Tag Archives: Jane Austen

Pride & Prejudice and me.

imgres-3Today is the 200th anniversary of the publication of Pride & Prejudice but until quite recently I had never read any Jane Austen.  I’m not sure I’d even seen any of the many adaptations.  There, I’ve said it.  I’m glad I’ve got that off my chest but I feel like I’ve confessed to some awful literary crime!  What could possibly account for this gaping hole in my reading education?  Snobbery, I think.  I suffered from some of the flaws Austen’s characters themselves are burdened with!  I just had this feeling she wasn’t for me – I was too busy reading what I thought were slightly cooler, non-mainstream books.  I thought she was twee and god-forbid a bit too girly.  Just thinking about this now makes me embarrassed.  I should have listened to the advice I offer my children at tea time; “how do you know you don’t like it when you’ve not tried it?”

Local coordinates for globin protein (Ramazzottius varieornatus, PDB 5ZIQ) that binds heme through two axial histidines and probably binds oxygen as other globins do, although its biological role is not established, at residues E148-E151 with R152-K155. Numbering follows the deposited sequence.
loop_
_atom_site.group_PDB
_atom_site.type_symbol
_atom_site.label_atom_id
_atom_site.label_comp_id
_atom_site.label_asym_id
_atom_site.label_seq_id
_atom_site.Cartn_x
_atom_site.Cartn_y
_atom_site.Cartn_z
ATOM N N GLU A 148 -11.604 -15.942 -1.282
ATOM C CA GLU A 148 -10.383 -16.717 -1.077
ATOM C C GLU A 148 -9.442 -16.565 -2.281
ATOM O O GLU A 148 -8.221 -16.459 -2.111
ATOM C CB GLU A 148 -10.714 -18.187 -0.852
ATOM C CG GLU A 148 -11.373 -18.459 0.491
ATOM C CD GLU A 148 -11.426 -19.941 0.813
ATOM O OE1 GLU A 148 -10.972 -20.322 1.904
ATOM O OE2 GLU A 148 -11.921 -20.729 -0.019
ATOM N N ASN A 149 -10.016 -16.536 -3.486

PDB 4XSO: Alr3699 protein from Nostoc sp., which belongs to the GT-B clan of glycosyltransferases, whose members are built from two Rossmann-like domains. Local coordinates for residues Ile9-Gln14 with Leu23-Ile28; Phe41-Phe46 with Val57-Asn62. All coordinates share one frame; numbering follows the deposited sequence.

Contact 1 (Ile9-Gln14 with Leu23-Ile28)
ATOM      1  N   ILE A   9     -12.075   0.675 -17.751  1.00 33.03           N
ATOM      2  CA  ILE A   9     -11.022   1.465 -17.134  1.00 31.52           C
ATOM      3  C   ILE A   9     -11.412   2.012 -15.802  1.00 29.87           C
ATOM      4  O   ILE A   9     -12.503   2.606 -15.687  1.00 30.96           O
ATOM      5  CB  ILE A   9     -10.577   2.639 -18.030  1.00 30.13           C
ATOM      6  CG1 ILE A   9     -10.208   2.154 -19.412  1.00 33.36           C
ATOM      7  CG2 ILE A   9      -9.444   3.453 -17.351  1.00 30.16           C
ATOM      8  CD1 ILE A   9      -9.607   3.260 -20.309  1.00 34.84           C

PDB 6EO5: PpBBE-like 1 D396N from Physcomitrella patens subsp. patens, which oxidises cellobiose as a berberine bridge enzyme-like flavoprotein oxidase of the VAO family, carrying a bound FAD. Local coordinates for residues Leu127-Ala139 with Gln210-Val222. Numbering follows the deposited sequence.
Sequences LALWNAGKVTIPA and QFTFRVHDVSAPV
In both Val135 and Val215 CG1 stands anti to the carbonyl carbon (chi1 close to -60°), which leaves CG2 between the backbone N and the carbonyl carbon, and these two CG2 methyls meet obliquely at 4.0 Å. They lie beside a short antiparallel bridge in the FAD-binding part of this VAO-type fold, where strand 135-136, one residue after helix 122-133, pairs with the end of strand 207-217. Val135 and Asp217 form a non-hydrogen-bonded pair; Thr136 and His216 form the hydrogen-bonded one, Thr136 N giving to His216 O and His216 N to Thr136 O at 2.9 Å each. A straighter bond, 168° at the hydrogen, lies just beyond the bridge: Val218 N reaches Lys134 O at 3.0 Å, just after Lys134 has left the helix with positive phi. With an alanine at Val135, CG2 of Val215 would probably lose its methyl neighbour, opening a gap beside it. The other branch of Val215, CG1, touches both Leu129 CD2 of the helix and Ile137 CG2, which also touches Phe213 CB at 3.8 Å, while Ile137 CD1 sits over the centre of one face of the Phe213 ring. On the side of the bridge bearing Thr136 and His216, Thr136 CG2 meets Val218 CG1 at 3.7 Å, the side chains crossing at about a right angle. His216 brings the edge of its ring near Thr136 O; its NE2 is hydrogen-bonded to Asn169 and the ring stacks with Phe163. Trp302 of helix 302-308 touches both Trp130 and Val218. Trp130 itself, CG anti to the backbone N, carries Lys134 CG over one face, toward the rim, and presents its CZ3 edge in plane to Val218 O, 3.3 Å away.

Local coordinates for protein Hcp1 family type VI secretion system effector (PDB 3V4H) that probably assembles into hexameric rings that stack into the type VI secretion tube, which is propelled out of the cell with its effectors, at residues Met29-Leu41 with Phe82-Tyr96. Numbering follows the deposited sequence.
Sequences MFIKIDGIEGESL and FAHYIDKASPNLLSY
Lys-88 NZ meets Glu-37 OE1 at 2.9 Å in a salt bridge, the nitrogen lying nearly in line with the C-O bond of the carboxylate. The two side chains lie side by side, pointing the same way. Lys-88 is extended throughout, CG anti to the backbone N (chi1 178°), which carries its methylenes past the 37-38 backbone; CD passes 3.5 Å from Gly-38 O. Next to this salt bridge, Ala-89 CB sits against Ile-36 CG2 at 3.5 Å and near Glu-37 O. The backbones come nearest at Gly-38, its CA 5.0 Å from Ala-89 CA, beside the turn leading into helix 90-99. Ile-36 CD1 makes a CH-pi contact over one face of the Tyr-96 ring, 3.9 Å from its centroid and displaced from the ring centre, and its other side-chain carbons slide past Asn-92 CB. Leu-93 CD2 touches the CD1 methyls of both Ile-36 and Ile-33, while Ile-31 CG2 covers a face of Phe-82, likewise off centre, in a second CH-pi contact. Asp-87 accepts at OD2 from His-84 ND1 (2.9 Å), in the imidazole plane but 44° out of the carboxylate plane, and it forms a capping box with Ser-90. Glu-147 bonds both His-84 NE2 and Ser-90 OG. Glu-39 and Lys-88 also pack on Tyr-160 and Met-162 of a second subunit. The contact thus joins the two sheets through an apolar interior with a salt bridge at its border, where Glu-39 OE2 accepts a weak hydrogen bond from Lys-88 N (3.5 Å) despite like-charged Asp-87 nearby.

imgres-4So what changed?  A bookclub discussion happened, that’s what.  It was just over two years ago if I remember correctly and I think we’d just read a totally awful book called The Jane Austen Book Club (really, it’s not even worth looking up), and we talked about the fact that in our long existence we’d not read any Austen ourselves as a group, although other members raved about her.  I kept my Austen-esque thoughts to myself, vowing to rebel against any attempt to get her on our reading list.  I don’t know what made me change my mind, but on new year’s day two years ago I picked up a battered copy of Pride & Prejudice I’d found on our bookshelf, but weirdly I don’t know where it came from – spooky.  I know people say this sort of thing and you never quite believe them, but believe me when I say I was immediately hooked.  When Mr FH found me glued to the sofa and asked what I was reading, I did that whole guilty look thing like a teenager caught in the act of reading Jilly Cooper and mumbled something about seeing what all the fuss was about.   I read it late into the night for two nights running, before turning straight back to the start and beginning again.